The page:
|The Raleigh Grand Prix, after our son removed toe clips, fender, and rack.|
My husband brought this vintage Raleigh Grand Prix back to life several years ago, acquiring the bike from his sister. He stripped the bike to the frame then added parts from his old Peugeot, which included nice Wolber wheels, old ESGE fenders, and a svelte English steel rack (one I've coveted ever since).
But first, he insisted the Raleigh's metal toe clips had to go - a wise choice, no need for complications on an unfamiliar bicycle - and our boy proudly removed tiny screws that held the clips in place. But then there was the old niggling problem that neither my husband nor I could figure out - how to keep the rear brake from locking up. However, our son took one look at it and tightened the long bolt that attaches the brakes to the frame - a simple fix indeed! He also removed the wobbly rear fender (it was missing an integral bracket) before he was satisfied.
For the better part of a week, our son rode the Raleigh with two friends 8 miles round-trip to his bike mechanics program. He marveled how fast the bike was, compared to his mountain bike, and his buddy wanted to know how to acquire an old ten speed of his own.
One afternoon our son came home, his knee and elbow a bloody mess. His wounds were cleaned by the time my husband and I arrived around 6 pm. - hours after our teenager had returned from his program. It took a while before he recounted his accident - not because he was distressed - he's clearly a rugged individual and he knows bike wounds come with the territory, but rather he eventually felt like recounting the incident.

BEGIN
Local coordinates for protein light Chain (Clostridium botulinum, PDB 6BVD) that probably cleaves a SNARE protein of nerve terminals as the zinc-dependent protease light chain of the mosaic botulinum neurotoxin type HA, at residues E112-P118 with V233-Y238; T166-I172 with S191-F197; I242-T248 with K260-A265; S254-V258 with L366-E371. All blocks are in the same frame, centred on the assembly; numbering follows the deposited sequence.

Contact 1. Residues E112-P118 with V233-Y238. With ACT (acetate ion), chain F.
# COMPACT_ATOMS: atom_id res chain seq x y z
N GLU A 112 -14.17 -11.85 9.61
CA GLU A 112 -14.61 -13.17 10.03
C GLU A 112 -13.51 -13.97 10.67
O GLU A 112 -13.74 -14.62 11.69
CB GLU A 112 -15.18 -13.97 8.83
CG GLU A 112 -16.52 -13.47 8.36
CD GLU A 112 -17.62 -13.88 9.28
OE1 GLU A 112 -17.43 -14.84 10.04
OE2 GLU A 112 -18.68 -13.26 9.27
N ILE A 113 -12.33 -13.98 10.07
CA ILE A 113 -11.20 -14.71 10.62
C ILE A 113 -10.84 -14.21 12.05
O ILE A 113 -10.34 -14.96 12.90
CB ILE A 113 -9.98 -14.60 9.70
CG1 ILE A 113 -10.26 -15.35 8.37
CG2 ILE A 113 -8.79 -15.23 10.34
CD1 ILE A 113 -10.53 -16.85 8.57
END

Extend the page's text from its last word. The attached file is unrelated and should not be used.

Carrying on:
"So I was riding to Hunt's when I tried to shift, the chain got stuck, the bike locked up, and I went over the handlebars."
I know the Raleigh requires finesse, with its down tube friction shifting, much like my Miyata. I also know my son, who is often careless, and was probably rushing to get to class on time. The two are recipes for potential problems, as we've experienced with this child in the past. So I asked, what'd you do?
"Well, we had to get the chain unstuck, then when I got there the teacher helped me to fix the handlebars."
I wondered who'd cleaned him up. So I asked, did you show the teacher your knee and elbow?
Kids heal amazingly fast, as it turns out. A day later he'd forgotten about the incident.
The Raleigh, however, has more scratches, the bar tape is shredded, coming loose, and there's a new tear in the seat. Our son has since removed the beautiful steel rear rack.(sorry, no photos with rack)
Two weeks later the novelty of riding a zippy ten speed has worn off, especially now that his mountain bike sports a new derailleur. He's back to his regular antics: flying off jumps in the backyard, barreling downhill on our neighborhood street to go airborne off homemade plywood ramps, plus the additional twist, typical of today's teens: recording these boyhood feats on video and sharing the results with his friends.
We can take away one good experience from the week. Our son has confidence and new skills to begin fixing his own bicycles. Hallelujah.